Friday, 31 January 2014

Santayana and the Via Media

Part of me likes to plunge bald-headed into the works of philosophers, sink, rise, sink and rise with at last some un-mediated understanding of my own but to be truthful with a complex thinker like Santayana who has a lingo of his own a little introductory reading can avoid a striated poll. What can he mean by matter as metaphor? What's an essence anyway? Is it Platonic, Aristotelian or a simple of his own? A quick reading of the entry on him by Matthew Caleb Flamm in the Internet Encyclopedia of Philosophy will prepare you for a smoother reading that still leaves your judgement un-coerced by the heavy hand of an expert. I often find that the I.E.P.will do that. The cynic in me 'suspects' that the Stanford E.P.may be the first and last recourse of the student who is more concerned with academic achievement than reading the text. Am I right or am I right? It's not realistic to read everything and only an unambitious fool would read all of Kant's Critique of Pure Reason as a student. I can't say that reading dented my perplexity in any quantifiable way but it was honest if stupid. I must read it again sometime.

A via media is the book of readings or extracts from the major works. I have a modern libraryThe Philosophy of Santayana ed. Irwin Edman which gives a panoptic view which I got for a mere €4. It has for instance an extract from Reason in Religion - How Religion may be an Embodiment of Reason and straight after it but not Literally True. He means not actually true of course. It may be metaphorically true like Science. George talking dirty.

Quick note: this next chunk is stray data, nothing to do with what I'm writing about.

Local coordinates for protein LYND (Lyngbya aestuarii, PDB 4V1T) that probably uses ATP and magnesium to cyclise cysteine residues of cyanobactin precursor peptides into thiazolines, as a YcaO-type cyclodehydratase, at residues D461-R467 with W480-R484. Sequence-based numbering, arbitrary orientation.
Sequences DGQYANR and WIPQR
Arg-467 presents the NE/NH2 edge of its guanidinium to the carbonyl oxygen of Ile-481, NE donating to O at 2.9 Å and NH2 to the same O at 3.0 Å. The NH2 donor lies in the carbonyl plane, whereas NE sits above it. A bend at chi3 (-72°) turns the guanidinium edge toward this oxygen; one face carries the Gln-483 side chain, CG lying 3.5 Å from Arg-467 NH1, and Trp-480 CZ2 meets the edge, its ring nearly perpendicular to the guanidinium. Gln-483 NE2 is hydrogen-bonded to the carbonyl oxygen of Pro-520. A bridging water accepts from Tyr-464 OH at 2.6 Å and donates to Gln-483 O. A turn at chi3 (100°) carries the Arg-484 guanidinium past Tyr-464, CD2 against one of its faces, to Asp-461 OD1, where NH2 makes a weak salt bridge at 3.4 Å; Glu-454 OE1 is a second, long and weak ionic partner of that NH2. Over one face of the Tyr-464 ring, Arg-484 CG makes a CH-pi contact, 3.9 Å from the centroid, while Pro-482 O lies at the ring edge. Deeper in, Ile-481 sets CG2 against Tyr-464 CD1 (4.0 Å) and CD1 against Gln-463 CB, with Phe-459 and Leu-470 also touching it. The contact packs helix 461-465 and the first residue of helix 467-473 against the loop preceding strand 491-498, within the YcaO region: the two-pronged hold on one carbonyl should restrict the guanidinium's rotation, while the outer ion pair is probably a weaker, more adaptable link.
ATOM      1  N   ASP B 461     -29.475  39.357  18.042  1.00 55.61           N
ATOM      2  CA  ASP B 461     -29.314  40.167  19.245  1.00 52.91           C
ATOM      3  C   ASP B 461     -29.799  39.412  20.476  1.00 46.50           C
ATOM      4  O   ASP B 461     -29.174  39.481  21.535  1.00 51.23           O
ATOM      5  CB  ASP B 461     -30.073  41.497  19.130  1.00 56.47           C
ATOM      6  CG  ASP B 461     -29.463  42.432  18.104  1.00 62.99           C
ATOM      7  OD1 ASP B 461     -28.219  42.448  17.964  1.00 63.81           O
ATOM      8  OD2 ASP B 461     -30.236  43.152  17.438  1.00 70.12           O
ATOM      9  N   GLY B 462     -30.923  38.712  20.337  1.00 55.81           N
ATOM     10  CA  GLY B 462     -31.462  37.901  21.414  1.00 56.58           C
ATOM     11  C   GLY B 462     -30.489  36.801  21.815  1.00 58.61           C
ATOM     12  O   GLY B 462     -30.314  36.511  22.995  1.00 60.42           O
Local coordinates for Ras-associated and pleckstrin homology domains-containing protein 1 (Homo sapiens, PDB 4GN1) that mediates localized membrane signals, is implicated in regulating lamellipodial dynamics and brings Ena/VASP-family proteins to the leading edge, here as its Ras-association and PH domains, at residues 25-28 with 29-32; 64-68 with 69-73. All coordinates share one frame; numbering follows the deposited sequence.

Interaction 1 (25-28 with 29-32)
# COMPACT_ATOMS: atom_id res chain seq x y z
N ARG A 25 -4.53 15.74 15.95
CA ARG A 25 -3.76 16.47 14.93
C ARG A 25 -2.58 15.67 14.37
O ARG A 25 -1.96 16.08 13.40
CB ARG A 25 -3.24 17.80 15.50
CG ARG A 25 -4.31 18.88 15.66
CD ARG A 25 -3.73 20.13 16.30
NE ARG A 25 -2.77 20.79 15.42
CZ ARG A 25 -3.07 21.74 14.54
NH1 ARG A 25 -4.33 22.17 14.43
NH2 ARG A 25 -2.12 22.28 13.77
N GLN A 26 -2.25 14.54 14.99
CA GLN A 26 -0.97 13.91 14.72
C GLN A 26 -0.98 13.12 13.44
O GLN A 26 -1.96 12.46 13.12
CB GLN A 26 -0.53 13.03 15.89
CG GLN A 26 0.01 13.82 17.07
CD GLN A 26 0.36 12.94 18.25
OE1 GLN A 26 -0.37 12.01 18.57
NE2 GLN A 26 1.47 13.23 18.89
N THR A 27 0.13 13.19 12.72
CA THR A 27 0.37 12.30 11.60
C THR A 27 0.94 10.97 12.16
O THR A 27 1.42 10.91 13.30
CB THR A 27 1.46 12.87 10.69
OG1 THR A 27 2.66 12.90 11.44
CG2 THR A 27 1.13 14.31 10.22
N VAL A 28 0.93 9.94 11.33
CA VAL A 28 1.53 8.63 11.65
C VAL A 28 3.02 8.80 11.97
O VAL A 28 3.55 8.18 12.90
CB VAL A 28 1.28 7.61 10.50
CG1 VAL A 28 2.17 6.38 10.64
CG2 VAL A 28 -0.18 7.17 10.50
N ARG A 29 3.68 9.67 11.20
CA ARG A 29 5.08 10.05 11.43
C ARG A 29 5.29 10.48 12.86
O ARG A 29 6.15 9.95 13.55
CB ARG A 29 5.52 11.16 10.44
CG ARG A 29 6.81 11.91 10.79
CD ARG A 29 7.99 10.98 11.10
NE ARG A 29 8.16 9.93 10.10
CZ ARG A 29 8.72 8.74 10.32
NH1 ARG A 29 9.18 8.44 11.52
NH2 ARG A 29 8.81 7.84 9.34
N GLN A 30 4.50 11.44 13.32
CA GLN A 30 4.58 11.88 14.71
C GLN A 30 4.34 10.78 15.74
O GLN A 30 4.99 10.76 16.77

Now read on.


Amateur Reader (Tom) said...

You are right! I have been referring to the same sources for help with Kierkegaard. "Wait, his 'subjectivity' means something different than ordinary English. Help!"

ombhurbhuva said...

I have that S.K. from Modern Library as well. Works of Love he wrote within the bounds of S.K. but he allowed himself a - (dash) when he wanted to dissapear. Hey Presto Cockalorum. I can only read him in homeopathic quantities, he’s so uneasy in himself I very soon begin to feel ananda deficient.

Good read of the moment which you might like is The Adventures of Harry Richmond by G. Meredith.

I liked your post on Great Expectations working up a good lather.